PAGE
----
July saw the commencement of work on Section C of our re-development programme and with it the removal of stonework embracing the Church and Transept.
What a different story it was, 63 years ago, in July 1944 when the Rev John Waterhouse (Minister from 1939-1944) recorded the following
“The Bombing of the Epsom Methodist Church July 3rd
The first flying- bombs were launched against the London area on Thursday night, June 15th, 1944. On that night, what appeared too many watchers to be an aeroplane on fire, crashed in Ewell West, doing considerable damage and inflicting casualties?
That was our first experience of the flying bomb (above), and the house of one of our members, Mr Horace Hart, was damaged on that occasion. During the next few weeks, the attacks became quite intensive, and continued without respite each day and night. On the night of June 26th, the Rev Robinson Whittaker, of the London Mission, addressed a public meeting in the Upper Hall. Despite alerts, there was a good attendance, and when Mr Whittaker had appealed for our help in the restoration of the many bombed centres of the London Mission, over £200 was given or promised by Epsom friends. Little did we know that exactly one week hence, our own church would be victim to Hitler’s latest weapon of destruction?
On the night of Sunday July 2nd, there was a constant stream of flying-bombs (shown above). I was on duty at the Wardens Post on Epsom Common till 4 a.m. Then I came home and lay down to rest in the Manse kitchen in my overcoat, as I had a feeling that I might at any moment be called out to an incident. My wife thought I had got a touch of nerves, perhaps I had I certainly had a feeling of apprehension. At about 4.40 am there came the drone of another flying-bomb, which was greeted by a salvo of gun fire. The engine of the bomb faltered, went on again, and finally stopped. I heard a tearing swishing sound, a loud explosion, and a clatter of glass. I said to my wife, ‘That would be Ashley Road, and probably the church is down’ She said she thought it was further away. I said I must go anyhow’ so I jumped on my bicycle. My first anxiety was for the safety of our two fire-watchers, Miss Jessie Cook and Mrs Robert Northcott, who were on duty at the church. I rode over a sea of glass, it seemed as though every window in the High Street was on the road. When I turned the corner of Ashley Road I found I had been right, to an almost uncanny degree, in my location of the bomb. The great block of flats known as Ashley Court adjoining our field, had been hit. The front was a pile of rubble and somewhere under the rubble there raged a fire. Partly by the light of this fire and partly by the first dim light of dawn I looked at our church. The building seemed a shell only. Not only the windows, but the doors, and much of the roof was gone, but the masonry around the windows had disappeared. Shreds of the black-out curtains were flopping in the breeze, and the whole building looked an abomination of desolation. I made my way through to the vestry and was amazed to find there an electric light burning. In the vestry was Miss Jessie Cook, quite unharmed but imprisoned. ‘Where is Mrs Northcroft’ I asked. “She has climbed out of a window” was the reply, and is giving first aid to the injured. It was a relief beyond measure to find that our firewatchers were safe. They had come off duty at the Ashley Court fire watchers post at 3.a.m. Had they been there when the bomb fell they would certainly have been killed.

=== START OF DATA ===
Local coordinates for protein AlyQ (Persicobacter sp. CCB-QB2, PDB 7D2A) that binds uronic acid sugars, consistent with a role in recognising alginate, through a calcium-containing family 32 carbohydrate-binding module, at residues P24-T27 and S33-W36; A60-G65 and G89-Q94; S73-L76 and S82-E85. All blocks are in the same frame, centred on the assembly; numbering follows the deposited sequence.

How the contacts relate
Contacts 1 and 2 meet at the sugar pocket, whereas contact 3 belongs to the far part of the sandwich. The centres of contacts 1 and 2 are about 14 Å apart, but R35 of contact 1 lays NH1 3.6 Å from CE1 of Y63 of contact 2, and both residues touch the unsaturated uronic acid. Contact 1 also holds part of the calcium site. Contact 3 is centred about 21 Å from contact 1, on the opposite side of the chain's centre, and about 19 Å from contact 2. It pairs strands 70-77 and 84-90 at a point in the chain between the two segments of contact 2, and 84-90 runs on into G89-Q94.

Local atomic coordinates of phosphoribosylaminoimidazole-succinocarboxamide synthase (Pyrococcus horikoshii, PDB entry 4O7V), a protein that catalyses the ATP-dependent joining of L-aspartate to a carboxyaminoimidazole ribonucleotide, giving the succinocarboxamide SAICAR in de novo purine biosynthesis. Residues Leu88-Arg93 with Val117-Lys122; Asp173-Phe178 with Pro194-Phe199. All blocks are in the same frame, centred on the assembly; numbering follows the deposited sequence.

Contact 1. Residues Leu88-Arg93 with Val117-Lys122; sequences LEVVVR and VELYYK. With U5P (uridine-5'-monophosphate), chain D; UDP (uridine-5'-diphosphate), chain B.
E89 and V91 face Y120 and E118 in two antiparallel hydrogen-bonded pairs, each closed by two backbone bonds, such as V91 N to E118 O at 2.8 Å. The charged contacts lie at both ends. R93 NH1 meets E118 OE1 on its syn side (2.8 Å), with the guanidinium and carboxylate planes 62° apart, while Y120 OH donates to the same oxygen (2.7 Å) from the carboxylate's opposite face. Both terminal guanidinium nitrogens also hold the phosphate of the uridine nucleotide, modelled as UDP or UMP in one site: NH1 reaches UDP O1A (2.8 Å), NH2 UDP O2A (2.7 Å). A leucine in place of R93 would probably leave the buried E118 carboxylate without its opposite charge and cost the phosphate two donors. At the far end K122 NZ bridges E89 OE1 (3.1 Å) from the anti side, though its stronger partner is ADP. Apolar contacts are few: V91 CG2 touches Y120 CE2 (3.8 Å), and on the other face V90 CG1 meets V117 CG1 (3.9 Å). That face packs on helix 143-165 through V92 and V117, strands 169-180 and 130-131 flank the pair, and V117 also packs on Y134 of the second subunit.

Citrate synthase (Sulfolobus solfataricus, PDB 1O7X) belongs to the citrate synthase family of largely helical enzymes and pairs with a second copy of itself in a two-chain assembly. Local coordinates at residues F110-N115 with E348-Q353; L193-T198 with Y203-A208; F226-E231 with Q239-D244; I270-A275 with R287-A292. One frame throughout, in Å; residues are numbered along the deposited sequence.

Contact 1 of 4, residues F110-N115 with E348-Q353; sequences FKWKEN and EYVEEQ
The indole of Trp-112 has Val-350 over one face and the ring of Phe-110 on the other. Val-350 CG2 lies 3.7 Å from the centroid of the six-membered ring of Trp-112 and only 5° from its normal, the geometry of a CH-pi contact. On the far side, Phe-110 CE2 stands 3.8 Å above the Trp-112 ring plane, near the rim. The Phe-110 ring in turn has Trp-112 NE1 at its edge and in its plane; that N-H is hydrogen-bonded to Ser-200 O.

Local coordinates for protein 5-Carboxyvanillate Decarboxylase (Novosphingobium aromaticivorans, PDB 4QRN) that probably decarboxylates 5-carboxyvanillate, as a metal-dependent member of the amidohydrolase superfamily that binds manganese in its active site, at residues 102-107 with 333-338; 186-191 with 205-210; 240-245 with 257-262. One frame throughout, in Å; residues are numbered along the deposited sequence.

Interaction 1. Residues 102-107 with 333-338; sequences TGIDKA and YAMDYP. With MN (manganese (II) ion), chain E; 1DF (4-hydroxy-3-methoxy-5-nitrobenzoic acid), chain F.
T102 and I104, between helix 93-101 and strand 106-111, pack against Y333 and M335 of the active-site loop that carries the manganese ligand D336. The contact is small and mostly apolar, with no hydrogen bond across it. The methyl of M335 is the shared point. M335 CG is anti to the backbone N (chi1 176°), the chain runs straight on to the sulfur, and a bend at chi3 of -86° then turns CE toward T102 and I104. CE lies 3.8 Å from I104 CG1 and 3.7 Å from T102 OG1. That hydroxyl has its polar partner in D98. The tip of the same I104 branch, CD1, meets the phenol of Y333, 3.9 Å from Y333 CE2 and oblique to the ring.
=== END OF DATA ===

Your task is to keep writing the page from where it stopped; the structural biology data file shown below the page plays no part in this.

After ascertaining that the fire watchers were safe, I climbed into the church and surveyed the scene. It seemed then that the church was almost beyond repair. One of the roof beams was split across, and hanging dangerously. Masonry, furniture, pews were all one great jumble. It was raining, and I saw pools gathering on the floor. . But the chancel was intact, the rose window unbroken, and a vase of flowers on the communion table remained untouched. After a quick survey of the school premises, which though much shattered, still stood. I hastened to Ashley Court to see if I could render any service there. In the field, near the gate, I almost stumbled across a body. It was a corpse. I learned later that it was of a Mr Meadow, a resident in the flats, whose body had been blown, by the explosion right across the field, against the side of the church itself. I think he had actually been blown on to the school room roof, from where he had fallen, as I saw the impression made by his body in the shrubbery by the Primary Room windows. The Wardens and Fire Services were working hard on Ashley Court. They were playing water on the fire, which I understood came from a gas main. Under the fire was a man, who was later safely rescued, though both scorched and drenched. It was a miracle that he escaped.